Tina [00:09:56] I was very college focused. I think in hindsight, I would have probably taken more, like another instrument or something, taken different languages. But I was very much focused on my path.
Brody [00:10:09] I have a little quote from an article that you were in a few years back, and I’m going to read it out here. “Tina saw herself as an entrepreneur. She has always been passionate about creating new things. Towards the end of her high school career, she had already had her mind set on starting her own business”. And the question I have for that is, what was something that you did as a high schooler to start going down that road?
Tina [00:10:30] Yes. So, I had always I always knew I wanted to be an entrepreneur. I even started like looking at I was always looking at different opportunities. I remember coming up with a new way of, like, stapling things that I was getting, it was a new contraption, it was a stapler and a binder at the same time, very random. But it’s actually there’s like a huge there was a huge demand for it before everything became digital. And then I remember taking it to China to get manufactured. I was looking at new opportunities, when I was young. And then also, always working. Since high school, I’ve been working. Not like corporate level, but I’ve always had like an internship or a job. And so, I was very focused on, like figuring out what I was excited about, and finding a way to get there. But again, I come from like a very entrepreneurial family and culture. And so, I think it’s always been a part of who I am, is to be looking for ideas and opportunities and how you can kind of leverage those into interesting businesses.
Brody [00:11:29] Yeah, I kind of wanted to add more to the stable binder. That sounds really cool and actually reminds me of this book I was reading yesterday called, oh my God I’m blanking, but it’s something to do with using the right side of your brain.
Tina [00:11:42] Right.
Brody [00:11:42] And it’s essentially talking about how, I’m guessing this is how it happened: you noticed, “Hmm, students need staplers and students also need binders. Why don’t we put them together and have a staple binder?” So how did that kind of come to fruition? How did you do that during high school?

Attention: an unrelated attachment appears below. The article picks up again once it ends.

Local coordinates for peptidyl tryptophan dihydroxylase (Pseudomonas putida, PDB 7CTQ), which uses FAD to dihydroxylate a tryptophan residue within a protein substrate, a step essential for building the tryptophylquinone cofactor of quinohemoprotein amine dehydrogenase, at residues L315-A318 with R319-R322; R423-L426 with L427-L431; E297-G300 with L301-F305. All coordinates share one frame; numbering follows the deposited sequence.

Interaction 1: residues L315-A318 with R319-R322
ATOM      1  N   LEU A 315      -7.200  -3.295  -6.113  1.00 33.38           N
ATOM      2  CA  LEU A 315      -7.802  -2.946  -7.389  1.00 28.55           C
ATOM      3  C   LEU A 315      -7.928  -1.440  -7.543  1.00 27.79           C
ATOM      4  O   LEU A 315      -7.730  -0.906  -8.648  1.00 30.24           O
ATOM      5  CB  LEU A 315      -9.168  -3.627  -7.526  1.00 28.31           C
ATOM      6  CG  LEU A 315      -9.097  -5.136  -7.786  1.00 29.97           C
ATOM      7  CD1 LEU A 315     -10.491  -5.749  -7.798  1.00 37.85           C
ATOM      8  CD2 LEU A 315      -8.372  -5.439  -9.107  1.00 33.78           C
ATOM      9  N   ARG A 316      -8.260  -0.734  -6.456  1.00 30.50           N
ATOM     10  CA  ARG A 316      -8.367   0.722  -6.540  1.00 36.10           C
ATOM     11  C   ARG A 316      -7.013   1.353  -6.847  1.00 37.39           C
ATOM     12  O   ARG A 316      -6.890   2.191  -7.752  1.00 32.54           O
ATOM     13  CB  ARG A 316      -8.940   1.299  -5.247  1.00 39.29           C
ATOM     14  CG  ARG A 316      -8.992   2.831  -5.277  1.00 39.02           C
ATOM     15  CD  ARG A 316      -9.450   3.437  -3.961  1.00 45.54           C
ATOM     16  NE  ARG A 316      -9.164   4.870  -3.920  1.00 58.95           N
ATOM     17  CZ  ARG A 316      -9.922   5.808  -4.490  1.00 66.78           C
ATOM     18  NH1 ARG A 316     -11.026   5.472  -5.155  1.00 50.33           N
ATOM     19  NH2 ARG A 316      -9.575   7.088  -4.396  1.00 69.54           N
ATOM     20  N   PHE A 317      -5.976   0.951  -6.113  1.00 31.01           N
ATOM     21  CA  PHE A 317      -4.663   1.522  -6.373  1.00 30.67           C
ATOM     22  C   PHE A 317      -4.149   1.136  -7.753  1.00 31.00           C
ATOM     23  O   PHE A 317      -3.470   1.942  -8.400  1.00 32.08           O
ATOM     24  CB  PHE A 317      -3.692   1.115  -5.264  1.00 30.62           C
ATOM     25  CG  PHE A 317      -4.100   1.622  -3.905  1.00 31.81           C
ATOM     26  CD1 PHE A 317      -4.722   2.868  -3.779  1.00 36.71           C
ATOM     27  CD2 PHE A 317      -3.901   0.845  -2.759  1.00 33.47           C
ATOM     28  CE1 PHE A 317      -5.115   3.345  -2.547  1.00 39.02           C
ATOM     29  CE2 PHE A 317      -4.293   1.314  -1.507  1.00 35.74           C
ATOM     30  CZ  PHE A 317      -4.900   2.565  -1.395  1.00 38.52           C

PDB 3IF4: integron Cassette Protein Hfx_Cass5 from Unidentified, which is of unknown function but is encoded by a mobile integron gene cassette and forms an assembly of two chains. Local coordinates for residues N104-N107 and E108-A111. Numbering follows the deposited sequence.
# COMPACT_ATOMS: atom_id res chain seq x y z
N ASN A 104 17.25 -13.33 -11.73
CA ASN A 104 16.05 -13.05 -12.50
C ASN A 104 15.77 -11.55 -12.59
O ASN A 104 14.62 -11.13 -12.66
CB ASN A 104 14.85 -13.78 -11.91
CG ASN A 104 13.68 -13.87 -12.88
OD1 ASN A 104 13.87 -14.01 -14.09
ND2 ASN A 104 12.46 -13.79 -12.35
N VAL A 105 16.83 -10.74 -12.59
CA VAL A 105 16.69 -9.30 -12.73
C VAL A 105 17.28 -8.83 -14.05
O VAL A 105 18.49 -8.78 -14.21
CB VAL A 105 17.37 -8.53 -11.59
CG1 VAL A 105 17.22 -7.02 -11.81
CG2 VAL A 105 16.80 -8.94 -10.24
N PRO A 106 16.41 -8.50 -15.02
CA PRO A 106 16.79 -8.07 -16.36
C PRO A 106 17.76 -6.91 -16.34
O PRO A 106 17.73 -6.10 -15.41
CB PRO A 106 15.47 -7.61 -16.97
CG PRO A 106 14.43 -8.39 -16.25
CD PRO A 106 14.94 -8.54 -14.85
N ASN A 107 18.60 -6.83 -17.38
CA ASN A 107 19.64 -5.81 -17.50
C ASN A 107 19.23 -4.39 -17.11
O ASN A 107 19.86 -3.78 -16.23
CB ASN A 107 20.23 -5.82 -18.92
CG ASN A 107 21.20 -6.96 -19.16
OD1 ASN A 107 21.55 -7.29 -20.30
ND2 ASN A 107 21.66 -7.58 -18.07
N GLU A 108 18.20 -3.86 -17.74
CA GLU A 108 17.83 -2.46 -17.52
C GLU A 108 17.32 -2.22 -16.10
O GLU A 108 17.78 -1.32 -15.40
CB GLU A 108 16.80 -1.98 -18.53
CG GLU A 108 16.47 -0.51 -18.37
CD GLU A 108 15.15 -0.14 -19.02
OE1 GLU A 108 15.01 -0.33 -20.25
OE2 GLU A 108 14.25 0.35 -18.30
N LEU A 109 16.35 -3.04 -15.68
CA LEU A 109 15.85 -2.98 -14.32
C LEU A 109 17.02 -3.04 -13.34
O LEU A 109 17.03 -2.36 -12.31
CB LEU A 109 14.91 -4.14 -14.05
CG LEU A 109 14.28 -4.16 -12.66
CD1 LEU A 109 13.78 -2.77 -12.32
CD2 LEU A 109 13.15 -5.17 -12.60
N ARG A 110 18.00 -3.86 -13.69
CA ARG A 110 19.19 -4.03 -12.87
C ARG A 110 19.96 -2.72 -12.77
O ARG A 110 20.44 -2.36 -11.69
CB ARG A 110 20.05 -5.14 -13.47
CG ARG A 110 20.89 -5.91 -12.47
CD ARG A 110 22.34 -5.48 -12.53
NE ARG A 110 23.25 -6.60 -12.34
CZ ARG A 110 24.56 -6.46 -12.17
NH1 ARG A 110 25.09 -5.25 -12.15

Tina [00:11:57] Yeah. So, I like I don’t even remember that because it was this is a long time ago. And at that time, we didn’t have the same type of Internet where you can just like Google anything. But I remember meeting someone. I mean, I was you know, I hustled and found people who introduced me to the right people. And ultimately it didn’t go anywhere. But it was a great learning experience. And but again, I was it was just one of those things where I think, like, you find if you’re excited about something, you find a way to get there. And the one lesson I learned then, and it has come up in every single business I started, is that, I have realized, like, you need a great idea and the execution is really important. But how important persistence is. Like it is, I know a million businesses that get started and people give up before I get there. And so, there’s something to be said for really kind of like, giving your all, and kind of getting through the ups and downs and not giving up and kind of figuring out what’s working and what’s not. And taking it to the next level. it’s really easy to get distracted, especially when you’re younger. But I’ve just realized in every business I’ve started, like persistence is so important.